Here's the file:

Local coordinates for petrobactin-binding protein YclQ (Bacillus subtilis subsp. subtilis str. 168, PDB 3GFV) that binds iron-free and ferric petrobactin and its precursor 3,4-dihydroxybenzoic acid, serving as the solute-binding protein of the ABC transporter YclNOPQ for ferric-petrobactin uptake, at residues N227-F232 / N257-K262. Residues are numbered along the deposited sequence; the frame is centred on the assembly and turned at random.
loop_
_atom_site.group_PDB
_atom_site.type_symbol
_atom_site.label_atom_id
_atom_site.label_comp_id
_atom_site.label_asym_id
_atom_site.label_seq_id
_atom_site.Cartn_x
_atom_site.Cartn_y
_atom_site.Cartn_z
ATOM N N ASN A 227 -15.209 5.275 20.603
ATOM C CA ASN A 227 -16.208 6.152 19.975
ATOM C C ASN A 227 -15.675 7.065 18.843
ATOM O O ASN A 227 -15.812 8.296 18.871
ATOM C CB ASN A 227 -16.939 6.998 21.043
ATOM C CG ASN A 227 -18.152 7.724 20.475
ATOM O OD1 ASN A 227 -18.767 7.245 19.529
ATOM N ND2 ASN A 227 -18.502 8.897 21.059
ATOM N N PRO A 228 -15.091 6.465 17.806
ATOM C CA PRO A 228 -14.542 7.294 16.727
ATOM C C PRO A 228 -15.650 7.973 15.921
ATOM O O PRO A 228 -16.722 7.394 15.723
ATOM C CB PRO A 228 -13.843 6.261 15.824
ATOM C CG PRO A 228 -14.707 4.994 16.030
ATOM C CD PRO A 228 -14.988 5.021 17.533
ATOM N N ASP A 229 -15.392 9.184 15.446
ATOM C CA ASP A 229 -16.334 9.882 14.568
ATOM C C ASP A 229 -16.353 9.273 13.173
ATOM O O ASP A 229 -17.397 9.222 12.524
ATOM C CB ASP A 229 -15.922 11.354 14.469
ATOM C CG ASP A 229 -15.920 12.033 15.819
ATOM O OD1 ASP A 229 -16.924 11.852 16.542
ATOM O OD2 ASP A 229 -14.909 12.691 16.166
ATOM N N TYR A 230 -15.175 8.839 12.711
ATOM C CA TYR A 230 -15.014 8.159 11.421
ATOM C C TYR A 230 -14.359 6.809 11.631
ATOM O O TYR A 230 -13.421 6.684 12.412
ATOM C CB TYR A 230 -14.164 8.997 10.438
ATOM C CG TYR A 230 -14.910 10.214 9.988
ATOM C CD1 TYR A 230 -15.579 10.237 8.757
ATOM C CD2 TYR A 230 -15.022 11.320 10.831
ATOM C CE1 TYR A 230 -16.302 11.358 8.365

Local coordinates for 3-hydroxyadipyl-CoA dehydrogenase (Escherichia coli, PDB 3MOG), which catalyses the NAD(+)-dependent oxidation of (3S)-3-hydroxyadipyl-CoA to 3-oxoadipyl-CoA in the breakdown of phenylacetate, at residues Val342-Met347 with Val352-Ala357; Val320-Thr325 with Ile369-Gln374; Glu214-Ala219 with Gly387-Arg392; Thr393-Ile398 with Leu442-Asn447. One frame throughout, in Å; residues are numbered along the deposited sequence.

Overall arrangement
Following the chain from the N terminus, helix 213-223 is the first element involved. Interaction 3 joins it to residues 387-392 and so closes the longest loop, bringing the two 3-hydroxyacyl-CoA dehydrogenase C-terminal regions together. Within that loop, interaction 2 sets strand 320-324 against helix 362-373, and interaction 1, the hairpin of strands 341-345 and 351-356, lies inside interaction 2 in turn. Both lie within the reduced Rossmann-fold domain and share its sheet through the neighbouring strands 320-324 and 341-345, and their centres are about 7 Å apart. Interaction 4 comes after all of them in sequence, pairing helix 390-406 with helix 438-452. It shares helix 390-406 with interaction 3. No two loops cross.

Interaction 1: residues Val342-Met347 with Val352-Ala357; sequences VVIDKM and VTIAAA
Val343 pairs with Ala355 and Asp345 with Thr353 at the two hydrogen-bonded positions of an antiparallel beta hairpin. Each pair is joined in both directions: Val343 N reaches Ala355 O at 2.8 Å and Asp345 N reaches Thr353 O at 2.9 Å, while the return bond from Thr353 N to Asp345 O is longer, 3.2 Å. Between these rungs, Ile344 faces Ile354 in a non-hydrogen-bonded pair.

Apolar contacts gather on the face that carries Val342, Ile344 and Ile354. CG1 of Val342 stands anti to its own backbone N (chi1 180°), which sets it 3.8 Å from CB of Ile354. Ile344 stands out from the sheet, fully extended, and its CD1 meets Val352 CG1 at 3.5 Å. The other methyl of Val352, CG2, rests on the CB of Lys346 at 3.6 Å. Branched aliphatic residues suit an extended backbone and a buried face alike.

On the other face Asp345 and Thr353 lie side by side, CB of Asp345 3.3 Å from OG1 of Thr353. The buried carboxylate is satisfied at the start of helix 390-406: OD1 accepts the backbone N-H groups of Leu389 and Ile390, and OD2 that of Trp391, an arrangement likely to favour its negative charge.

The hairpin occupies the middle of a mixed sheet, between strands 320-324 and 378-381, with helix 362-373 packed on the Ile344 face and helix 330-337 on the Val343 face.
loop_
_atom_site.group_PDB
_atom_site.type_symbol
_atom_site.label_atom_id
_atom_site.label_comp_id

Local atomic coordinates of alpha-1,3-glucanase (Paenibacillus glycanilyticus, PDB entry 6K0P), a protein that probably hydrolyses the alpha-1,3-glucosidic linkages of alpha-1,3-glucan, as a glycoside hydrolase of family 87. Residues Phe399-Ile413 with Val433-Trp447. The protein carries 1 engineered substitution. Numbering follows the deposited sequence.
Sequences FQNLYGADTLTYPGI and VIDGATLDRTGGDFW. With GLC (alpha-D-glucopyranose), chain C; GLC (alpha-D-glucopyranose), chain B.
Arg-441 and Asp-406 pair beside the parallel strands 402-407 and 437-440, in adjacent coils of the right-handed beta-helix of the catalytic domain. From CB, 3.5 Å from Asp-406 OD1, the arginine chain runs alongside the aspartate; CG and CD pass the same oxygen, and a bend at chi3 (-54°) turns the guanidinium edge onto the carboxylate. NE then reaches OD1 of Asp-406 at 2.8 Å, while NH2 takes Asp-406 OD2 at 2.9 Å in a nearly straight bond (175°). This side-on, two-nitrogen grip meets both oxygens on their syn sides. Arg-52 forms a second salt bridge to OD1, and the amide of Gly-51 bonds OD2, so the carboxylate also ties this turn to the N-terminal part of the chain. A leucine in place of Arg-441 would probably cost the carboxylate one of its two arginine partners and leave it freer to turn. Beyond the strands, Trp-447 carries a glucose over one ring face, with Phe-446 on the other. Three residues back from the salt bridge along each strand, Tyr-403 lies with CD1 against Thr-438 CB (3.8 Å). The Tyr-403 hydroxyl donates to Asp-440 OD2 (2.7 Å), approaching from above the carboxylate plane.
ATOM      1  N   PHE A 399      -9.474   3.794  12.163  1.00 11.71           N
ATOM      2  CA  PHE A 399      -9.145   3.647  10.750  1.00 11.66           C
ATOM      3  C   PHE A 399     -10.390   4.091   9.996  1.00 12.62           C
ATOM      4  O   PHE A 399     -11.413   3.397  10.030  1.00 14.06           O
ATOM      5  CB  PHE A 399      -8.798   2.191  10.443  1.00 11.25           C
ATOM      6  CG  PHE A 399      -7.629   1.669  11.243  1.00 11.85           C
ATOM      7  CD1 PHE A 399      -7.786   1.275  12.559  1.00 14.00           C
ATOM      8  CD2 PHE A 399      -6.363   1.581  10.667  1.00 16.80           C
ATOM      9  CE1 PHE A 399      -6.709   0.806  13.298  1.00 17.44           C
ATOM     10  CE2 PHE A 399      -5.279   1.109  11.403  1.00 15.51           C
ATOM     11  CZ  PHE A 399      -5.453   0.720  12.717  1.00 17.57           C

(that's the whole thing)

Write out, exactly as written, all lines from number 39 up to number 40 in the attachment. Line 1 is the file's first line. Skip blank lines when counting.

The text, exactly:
ATOM C CB TYR A 230 -14.164 8.997 10.438
ATOM C CG TYR A 230 -14.910 10.214 9.988